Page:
Moving to 5.1 listening, I allowed the second pair of S4s and the S4C to break in for a couple of days then got to work. I first listened to Lyle Lovett’s Joshua Judges Ruth (DTS), which definitely has the down-home country theme to it. While listening to the Piegas as part of a 5.1 system, my reservations about not being close enough to the action vanished. With Piegas all around, I felt as though I was in the middle of a 360-degree sphere of good sound. The S4s in the four corners of my room provided seamless sound and smooth pans. The S4C proved to be a solid sonic match for the towers. I ran it as a “small speaker,” crossed over at 80 Hz, which allowed it to blend well with the P Sub 1. The Piegas continued to remain accurate and detailed. Their monopole design also allowed certain discrete sonic cues not possible with my electrostatics. As with my prior two-channel listening, the Piega cabinets sonically disappeared and did not interrupt the soundscape.
The next piece of 5.1 music was Toy Matinee’s self-titled DVD-Audio (DTS). I was immediately grabbed by the Piegas abilities on the first track, “Last Plane Out.” The bass line was reproduced with detail and weight while remaining warm and non-analytical. I felt as though I was listening to the band performing right in the middle of my listening room.
Despite the utilization of small drivers, I did not encounter any dynamic range restriction problems, a credit to the mysterious engineering within the S4’s cabinets. I moved over to movie viewing and began with the highly touted “Training Day” (Warner Home Video). I moved around my listening room and found the S4C to do a fine job reproducing the voices of Denzel Washington and Ethan Hawke with consistency from a variety of seating positions. This action-packed film often had crowd scenes in which the characters were surrounded by a large number of people and sounds. The Piegas were extremely detailed and had no problems reproducing the needed sonic cues in all the channels, putting the listener in the middle of the action. The Piegas also held up well when it came to action scenes -- gun blasts came across with a great deal of realism.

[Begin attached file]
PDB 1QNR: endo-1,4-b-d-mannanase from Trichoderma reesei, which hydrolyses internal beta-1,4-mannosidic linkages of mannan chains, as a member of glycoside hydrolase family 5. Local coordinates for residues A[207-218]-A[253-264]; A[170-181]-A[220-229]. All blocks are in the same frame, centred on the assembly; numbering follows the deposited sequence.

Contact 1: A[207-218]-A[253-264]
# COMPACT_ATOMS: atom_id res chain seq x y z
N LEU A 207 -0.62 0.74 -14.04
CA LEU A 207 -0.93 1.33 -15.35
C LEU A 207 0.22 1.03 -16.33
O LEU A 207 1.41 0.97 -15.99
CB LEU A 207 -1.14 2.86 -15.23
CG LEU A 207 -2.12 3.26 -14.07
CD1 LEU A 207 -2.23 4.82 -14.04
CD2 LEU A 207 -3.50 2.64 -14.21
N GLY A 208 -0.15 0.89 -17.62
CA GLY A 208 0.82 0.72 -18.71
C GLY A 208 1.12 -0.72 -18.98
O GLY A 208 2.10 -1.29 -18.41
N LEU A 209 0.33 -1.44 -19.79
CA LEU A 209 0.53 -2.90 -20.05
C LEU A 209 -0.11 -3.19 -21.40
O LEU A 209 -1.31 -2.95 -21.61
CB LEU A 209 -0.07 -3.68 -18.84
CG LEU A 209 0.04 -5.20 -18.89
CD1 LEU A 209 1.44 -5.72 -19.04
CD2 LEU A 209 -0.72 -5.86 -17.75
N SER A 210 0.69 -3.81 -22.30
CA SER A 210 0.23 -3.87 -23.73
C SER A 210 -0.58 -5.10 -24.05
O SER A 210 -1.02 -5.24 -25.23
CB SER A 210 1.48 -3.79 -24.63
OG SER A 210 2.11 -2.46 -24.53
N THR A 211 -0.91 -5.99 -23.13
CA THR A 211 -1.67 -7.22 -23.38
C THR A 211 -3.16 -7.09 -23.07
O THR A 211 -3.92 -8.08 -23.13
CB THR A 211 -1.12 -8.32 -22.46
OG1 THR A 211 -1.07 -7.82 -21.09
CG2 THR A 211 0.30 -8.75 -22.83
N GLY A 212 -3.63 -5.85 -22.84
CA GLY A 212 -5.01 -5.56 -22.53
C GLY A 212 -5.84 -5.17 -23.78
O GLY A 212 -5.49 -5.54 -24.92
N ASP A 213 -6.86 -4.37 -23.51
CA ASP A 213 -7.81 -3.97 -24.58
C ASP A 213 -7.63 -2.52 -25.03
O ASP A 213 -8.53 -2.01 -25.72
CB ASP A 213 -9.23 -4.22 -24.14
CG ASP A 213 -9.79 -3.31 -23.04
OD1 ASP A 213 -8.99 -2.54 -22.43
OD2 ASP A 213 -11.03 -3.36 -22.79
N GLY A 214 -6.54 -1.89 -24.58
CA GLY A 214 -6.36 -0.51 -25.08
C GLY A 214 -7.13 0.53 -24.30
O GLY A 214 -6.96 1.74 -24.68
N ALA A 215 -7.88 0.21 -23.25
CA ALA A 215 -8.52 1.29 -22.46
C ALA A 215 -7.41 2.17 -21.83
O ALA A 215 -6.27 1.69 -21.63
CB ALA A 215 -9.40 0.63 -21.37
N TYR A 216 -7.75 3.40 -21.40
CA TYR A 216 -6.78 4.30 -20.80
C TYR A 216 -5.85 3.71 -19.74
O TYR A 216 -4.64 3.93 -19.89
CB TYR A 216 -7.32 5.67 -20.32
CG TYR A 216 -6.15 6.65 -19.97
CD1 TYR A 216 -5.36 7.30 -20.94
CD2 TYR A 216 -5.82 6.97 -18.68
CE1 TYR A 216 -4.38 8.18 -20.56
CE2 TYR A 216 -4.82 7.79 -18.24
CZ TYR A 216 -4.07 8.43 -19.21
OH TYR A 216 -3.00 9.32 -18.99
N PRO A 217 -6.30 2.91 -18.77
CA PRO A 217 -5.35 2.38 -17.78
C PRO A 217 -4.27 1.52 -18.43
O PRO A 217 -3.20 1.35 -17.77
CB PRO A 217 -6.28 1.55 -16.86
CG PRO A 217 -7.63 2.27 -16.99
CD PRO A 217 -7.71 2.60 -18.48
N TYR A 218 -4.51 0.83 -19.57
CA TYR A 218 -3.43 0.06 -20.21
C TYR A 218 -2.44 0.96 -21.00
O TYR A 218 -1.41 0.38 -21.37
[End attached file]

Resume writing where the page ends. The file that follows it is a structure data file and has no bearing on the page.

I then moved to "U-571," a movie with a bass track that would work out the subwoofer (Universal Studios Home Video). The movie takes place in a submarine with lots of low-frequency ambient noise. As I suspected from my music listening, tight bass wouldn’t be a problem with the sub engaged. I then cued up a scene with numerous depth charges that would work the dynamic range of the system. The depth charges shook my listening room convincingly, without muddying up the higher frequency details. The use of 10-inch drivers, rather than larger 12- or 15-inch drivers, allows the subwoofer to maintain speed and detail to easily blend in with the main speakers. The 10-inch drivers did not move the room the way my Sunfire Signature Subwoofer can. However, unless your room is extremely large, the Piega should get the job done and matches the look of the other Piega speakers.